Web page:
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Fate of August election in court's hands

Dan Konik
Statehouse News Bureau

The Ohio Supreme Court is expected to rule any day now on whether or not voters will get a chance to decide to make it harder to change the state's constitution.

On this week's episode of Snollygoster, Ohio's politics podcast from WOSU, hosts Mike Thompson and Steve Brown discuss what is at stake.

Court Order

The state Supreme Court is considering whether the legislature can schedule a special election in August through its joint resolution process, just months after it passed a state law making such August elections illegal.

The court is also reviewing the language of the proposed amendment, which would require a 60% majority to pass future amendments. It would also require petitioners to gather signatures from all 88 Ohio counties, not just half of the counties as required now.

Last week, the Supreme Court ruled that the abortion amendment expected to appear on the ballot in November is a single issue, guaranteeing reproductive rights in the constitution. It rejected claims that abortion should be separated from other reproductive health procedures.

Had the court ruled that abortion is a separate issue, supporters of the amendment would have had to start over from scratch, collecting signatures for separate amendments.

Early voting begins shortly, so the court's decision is expected soon.

The court is now composed of four Republicans and three Democrats. This would suggest that the court would favor the election to make it harder to guarantee abortion rights. However, there are justices on the court who may not like the way the legislature is doing it.

Most observers believe that Pat Fischer, a Republican, is the justice to watch. He could provide the swing vote. Fischer is a strict constitutionalist who believes strongly in due process. Observers say he may not look kindly on the legislature's move to make August elections illegal and then a few months later try to use an August vote to change the state's foundational document.

Fischer would face little political consequence for breaking with his party on this issue. His term is not up until 2028, and that's when he must retire.

Chief Justice Sharon Kennedy may also take the less controversial path. She is a moderate Republican who has been known to break with her party on occasion.

LaRose Redux

In an interview with WOSU, Secretary of State Frank LaRose said that he supports a plan to make it harder to change the state constitution. He said that this is about protecting the constitution and that anything that changes the very foundation of our state should have a 60% vote.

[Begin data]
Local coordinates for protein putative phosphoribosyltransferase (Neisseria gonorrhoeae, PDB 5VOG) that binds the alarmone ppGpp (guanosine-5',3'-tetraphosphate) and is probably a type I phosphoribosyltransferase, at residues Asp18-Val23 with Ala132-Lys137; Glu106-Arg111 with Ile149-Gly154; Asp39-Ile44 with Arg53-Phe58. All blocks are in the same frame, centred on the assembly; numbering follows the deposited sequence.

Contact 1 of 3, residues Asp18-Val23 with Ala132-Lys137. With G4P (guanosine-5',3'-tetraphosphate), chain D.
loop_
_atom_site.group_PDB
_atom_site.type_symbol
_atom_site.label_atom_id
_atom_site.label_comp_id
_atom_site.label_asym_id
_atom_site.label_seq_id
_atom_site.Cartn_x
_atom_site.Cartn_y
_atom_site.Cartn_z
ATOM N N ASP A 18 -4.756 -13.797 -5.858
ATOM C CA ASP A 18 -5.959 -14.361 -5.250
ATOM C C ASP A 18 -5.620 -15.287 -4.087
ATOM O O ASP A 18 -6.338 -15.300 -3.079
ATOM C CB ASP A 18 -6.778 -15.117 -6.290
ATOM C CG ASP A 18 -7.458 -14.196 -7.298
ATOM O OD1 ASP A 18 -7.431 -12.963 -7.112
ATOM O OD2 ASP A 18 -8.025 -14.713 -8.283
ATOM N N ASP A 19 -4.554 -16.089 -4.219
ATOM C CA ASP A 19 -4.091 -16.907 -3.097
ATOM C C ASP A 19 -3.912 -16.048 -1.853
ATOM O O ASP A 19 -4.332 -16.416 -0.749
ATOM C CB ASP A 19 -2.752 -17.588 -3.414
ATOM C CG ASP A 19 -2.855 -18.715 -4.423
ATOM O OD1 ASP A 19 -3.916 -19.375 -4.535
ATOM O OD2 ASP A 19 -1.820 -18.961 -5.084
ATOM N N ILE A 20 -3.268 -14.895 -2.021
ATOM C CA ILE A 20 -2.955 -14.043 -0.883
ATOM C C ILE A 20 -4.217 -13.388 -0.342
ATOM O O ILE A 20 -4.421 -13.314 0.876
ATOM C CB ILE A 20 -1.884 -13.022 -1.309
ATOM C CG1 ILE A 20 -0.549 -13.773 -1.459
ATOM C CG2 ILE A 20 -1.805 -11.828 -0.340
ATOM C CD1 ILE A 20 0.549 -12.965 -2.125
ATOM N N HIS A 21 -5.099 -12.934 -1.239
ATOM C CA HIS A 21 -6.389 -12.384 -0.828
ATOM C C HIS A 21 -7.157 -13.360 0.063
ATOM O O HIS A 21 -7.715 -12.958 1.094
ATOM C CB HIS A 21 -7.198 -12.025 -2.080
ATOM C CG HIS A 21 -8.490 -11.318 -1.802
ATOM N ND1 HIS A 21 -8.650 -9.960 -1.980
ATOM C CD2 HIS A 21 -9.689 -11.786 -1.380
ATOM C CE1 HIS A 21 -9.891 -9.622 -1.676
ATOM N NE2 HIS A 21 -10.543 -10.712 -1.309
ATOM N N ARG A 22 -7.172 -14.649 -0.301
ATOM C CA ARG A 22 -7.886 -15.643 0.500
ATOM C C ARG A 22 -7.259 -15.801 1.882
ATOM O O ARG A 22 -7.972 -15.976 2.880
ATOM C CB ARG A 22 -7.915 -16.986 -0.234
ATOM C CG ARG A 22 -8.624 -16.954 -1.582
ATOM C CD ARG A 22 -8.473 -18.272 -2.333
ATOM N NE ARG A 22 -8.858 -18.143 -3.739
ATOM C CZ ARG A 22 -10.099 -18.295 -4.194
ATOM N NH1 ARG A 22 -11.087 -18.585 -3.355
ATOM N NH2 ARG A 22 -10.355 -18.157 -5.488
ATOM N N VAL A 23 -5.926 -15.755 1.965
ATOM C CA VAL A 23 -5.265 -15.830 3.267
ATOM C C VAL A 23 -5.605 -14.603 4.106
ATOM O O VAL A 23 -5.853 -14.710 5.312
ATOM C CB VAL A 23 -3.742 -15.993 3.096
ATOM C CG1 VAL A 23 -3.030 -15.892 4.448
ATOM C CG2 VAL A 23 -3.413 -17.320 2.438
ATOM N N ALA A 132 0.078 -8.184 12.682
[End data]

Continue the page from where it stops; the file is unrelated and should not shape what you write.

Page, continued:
However, at a Seneca County event held 10 days before the interview, LaRose told supporters that the plan is "100% about keeping a radical pro-abortion amendment out of the constitution."

The director of the League of Women Voters of Ohio called LaRose's comments shameful.

LaRose's spokesman defended the secretary's comments, saying that he was simply stating his position on the issue. He said that LaRose believes that the constitution should not be changed lightly.

Snollygoster of the week

Supporters of an amendment that would require a 60% majority to pass future constitutional amendments have admitted that there is a mistake in the ballot language.

The ballot language says that signature gatherers must collect at least 5% of eligible voters in each county. However, the amendment itself says that signature gatherers must collect at least 5% of the ballots cast in each county during the most recent election for governor.

There is a big difference between the number of registered voters in a county and those who vote in an election for governor. For example, in Cuyahoga County, there are over 1.3 million registered voters, but only about 600,000 people voted in the most recent election for governor.

Supporters of the amendment say that the error in the ballot language is immaterial and won't matter anyway. They say that voters will know the issue anyway because of all the publicity it is getting.

If you have a suggestion for our "Snollygoster of the Week" award, a question or a comment, send them to snollygoster@wosu.org.